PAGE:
That is the unknown factor. We did a mile wearing the pack before leaving Hawaii and it felt pretty good. But we’ll be doing 10-14 miles per day on the Camino, and until I cover that distance with all that extra weight I really won’t know how my body is going to respond.

I’m thinking positively that all will be good, and I’m very excited to start the Camino. But we still have most of tomorrow to spend in SF, and then Paris is the next stop on the journey!

 “I think that I cannot preserve my health and spirits, unless I spend four hours a day at least—and it is commonly more than that—sauntering through the woods and over the hills and fields, absolutely free from all worldly engagements.” – From Walking, by Henry David Thoreau (1862)

“Man’s real home is not a house, but the Road, and that life itself is a journey to be walked on foot.” ―From What Am I Doing Here, by Bruce Chatwin (1988)

Camino route from Google Maps

In a few weeks I plan to follow the advice of Mr. Thoreau and Mr. Chatwin and walk the entire length of Spain!

My girlfriend J’Nell and I will be embarking on the Camino de Santiago Pilgrimage, a 500 mile hike that will take us from the Pyrenees Mountains in France all the way to the rocky coast of Spain at Muxia (after a very important stop at the Santiago de Compestella Cathedral).  No car, no trains, no bikes, no busses, no scooters, no Segways … all of that mileage westward will be by foot.  While thousands of people traverse this established route every year, it still seems more like something you talk about but never actually do.

We’re doing it!

I was granted a sabbatical from my job (a huge thank you to my boss Geri and Highgate Hotels), and during this leave of absence we will be in Europe for three months.  We say a hui hou to Hawaii this Sunday and fly to San Francisco, where we’ll get to hang out with friends and visit our favorite places there.  Our European adventure starts September 6th in Paris, my favorite city in the world.

After enjoying the City of Lights and its moveable feast, we’ll then head down via train to the medieval town of St. Jean Pied de Port in Basque Country, which is the start of the Camino de Santiago.  We’re not sure exactly how long it will take us to complete our five hundred miles of walking, but we’re not in any hurry and want to savor the experience.  There’s a very popular book we’ve been reading that has a 33 day schedule, but with our built in rest days for exploration, we’re estimating about 45.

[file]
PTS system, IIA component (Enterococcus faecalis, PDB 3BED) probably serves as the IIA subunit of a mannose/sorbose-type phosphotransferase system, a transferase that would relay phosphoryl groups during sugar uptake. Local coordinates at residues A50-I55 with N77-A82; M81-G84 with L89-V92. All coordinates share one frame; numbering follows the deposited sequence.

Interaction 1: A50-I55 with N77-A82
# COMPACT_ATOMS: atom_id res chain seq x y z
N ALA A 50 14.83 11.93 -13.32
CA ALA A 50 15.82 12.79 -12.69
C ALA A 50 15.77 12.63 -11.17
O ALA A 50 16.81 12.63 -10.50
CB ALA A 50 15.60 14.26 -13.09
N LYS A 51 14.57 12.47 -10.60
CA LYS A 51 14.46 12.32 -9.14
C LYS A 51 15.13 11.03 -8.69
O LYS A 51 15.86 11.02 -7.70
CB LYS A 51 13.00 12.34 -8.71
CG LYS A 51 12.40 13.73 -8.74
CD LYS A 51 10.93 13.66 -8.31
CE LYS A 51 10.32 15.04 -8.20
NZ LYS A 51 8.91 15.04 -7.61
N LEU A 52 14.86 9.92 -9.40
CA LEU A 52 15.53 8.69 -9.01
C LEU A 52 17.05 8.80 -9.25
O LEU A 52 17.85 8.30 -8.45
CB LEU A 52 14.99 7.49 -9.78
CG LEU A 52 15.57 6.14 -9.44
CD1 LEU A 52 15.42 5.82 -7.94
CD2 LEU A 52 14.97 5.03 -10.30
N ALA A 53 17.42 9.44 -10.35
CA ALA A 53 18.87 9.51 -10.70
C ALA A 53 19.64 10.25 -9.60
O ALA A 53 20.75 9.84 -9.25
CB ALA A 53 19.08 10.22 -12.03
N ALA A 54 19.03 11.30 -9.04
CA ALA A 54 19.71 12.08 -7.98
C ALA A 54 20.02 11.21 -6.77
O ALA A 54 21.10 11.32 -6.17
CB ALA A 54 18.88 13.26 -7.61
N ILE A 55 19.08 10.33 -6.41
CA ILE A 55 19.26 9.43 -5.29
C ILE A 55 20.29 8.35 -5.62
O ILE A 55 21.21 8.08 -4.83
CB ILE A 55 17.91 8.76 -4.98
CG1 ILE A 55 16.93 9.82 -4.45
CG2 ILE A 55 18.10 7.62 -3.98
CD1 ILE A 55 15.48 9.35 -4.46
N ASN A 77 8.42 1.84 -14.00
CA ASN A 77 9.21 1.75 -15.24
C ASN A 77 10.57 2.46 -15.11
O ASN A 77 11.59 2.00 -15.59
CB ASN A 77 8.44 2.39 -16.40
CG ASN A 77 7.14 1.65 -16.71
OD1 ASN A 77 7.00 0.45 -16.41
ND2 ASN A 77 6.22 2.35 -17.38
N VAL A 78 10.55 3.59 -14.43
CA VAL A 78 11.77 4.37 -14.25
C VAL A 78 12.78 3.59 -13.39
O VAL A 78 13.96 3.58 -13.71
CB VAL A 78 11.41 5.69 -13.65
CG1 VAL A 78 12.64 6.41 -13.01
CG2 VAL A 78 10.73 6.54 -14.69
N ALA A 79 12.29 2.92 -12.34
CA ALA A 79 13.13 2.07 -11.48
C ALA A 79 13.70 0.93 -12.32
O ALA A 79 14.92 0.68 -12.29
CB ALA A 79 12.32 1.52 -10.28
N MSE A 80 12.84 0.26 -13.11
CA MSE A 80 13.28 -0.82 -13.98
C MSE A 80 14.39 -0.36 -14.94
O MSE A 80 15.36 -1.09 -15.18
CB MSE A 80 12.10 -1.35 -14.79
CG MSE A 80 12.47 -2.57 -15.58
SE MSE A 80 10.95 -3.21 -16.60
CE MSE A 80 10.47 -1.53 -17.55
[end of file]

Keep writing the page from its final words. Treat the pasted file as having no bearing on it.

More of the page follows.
Portugal will be next on our itinerary, and we have no reservations yet for accommodations nor any idea when we’ll get there or how long we’ll stay.  From our research on that beautiful country, I’m sure we will not want to leave at all.  Porto, Lisbon, Sintra, the Douro Valley, Lagos, and so many more wonderful places to see.

But I don’t want to get too far ahead of myself here!  First we have San Francisco, Paris, and the Camino de Santiago.

I’m not taking my laptop on this journey, but I’ll have my phone and hopefully some wifi along the way.  I’m going to try to post at least something once a day, most likely just a photo and some short commentary on what I’ve seen.

While I’m sure I’ll also put some stuff on Facebook and Instagram as well, I’m going to purposely (and severely) restrict myself to both social media and the internet in general.  After I had already decided to go on this 500 mile walkabout, I serendipitously read a great article on a guy who did a longer one in Japan and found bliss by (mostly) disconnecting himself from technology and immersing himself in the here and now.  I want to (mostly) unplug and experience something similar.

But I do want to share what I’m doing with family, friends, and anyone interested in my travels!  You can check back to the blog whenever you like, or else sign up to receive email updates for when I post (which of course you can always unsubscribe from whenever you like, or else ignore in your inbox).  Thanks in advance for following along on the journey!